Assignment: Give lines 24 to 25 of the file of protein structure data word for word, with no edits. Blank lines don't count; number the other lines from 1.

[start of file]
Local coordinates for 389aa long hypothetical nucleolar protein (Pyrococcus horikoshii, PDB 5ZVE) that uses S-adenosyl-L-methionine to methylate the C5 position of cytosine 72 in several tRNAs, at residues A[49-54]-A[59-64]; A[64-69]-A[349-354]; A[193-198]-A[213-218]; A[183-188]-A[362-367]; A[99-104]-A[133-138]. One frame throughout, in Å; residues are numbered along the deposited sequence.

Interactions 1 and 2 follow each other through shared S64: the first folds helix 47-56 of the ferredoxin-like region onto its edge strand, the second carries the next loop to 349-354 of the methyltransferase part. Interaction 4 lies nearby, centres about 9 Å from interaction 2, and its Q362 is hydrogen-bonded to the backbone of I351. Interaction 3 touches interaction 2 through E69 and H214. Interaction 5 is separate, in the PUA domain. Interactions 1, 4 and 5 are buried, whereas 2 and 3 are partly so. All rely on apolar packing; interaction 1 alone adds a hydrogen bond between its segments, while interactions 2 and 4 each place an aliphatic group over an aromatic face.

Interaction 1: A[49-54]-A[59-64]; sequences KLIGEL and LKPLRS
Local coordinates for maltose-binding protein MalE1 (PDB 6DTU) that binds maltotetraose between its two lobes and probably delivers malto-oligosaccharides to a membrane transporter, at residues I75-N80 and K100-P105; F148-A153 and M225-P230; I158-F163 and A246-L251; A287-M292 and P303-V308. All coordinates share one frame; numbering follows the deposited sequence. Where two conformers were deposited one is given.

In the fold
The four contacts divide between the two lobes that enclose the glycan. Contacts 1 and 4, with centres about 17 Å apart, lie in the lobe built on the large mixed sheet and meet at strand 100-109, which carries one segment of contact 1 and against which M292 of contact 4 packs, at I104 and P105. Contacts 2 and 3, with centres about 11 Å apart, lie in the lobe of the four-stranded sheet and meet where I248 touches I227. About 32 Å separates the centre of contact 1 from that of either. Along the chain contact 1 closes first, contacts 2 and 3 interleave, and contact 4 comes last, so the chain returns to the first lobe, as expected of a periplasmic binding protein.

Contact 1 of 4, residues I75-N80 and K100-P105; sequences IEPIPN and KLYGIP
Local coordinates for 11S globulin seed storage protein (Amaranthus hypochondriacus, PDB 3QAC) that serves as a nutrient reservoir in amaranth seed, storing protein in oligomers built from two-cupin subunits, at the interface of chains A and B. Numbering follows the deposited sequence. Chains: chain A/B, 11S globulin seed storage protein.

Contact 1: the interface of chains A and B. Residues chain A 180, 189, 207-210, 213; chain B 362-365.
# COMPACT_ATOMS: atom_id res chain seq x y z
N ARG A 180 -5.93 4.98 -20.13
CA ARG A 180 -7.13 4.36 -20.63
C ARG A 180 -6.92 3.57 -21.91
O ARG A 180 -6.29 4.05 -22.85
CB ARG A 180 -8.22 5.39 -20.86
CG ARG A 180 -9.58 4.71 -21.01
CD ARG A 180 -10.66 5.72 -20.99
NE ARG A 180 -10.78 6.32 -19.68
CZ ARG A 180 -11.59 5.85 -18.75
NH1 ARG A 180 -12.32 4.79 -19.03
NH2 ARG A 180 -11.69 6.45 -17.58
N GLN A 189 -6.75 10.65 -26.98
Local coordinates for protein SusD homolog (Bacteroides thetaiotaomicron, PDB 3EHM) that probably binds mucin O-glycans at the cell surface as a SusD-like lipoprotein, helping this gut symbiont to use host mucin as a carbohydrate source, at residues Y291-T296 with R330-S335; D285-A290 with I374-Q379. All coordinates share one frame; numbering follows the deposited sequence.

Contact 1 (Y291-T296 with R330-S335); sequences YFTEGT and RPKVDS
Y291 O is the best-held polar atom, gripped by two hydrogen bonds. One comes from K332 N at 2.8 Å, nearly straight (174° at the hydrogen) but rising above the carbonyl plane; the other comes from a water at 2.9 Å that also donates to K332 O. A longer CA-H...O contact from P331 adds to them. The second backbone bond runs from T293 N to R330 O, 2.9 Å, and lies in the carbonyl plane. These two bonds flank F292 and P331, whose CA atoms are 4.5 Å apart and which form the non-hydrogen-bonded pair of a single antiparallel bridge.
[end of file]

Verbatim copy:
Contact 1 (Y291-T296 with R330-S335); sequences YFTEGT and RPKVDS
Y291 O is the best-held polar atom, gripped by two hydrogen bonds. One comes from K332 N at 2.8 Å, nearly straight (174° at the hydrogen) but rising above the carbonyl plane; the other comes from a water at 2.9 Å that also donates to K332 O. A longer CA-H...O contact from P331 adds to them. The second backbone bond runs from T293 N to R330 O, 2.9 Å, and lies in the carbonyl plane. These two bonds flank F292 and P331, whose CA atoms are 4.5 Å apart and which form the non-hydrogen-bonded pair of a single antiparallel bridge.